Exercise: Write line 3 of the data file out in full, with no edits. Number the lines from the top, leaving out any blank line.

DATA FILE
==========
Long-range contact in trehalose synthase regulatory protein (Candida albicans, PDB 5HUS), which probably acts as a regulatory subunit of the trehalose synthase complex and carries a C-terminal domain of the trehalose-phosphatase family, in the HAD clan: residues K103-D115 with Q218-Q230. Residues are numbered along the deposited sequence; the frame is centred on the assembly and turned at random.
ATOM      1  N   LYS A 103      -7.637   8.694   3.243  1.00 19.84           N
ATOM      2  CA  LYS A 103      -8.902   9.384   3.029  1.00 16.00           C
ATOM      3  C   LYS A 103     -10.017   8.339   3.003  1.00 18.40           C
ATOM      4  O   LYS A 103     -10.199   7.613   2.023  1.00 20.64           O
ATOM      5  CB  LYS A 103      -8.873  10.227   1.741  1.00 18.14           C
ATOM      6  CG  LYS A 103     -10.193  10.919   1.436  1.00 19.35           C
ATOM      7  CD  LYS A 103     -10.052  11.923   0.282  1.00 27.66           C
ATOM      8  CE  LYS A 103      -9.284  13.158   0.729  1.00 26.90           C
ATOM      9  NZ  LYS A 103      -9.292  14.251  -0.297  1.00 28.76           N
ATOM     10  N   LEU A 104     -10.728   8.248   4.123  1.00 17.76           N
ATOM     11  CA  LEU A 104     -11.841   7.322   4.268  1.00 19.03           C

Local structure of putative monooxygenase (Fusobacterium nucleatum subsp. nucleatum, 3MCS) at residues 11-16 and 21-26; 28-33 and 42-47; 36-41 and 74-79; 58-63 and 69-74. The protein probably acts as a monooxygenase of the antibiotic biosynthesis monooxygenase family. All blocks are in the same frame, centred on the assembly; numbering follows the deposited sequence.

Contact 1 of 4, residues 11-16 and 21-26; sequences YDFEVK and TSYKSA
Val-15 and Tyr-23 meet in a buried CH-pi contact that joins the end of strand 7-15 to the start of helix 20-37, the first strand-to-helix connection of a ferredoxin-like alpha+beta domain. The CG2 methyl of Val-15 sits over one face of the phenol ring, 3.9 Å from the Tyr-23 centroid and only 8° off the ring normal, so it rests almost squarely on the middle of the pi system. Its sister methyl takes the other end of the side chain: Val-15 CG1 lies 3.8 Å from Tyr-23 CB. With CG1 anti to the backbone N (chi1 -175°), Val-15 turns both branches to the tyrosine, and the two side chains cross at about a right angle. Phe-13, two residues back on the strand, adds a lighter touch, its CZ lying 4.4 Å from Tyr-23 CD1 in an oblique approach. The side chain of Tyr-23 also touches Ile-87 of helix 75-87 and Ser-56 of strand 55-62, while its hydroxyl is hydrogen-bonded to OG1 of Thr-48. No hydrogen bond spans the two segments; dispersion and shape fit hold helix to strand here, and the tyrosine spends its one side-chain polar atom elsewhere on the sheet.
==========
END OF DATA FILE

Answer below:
ATOM      2  CA  LYS A 103      -8.902   9.384   3.029  1.00 16.00           C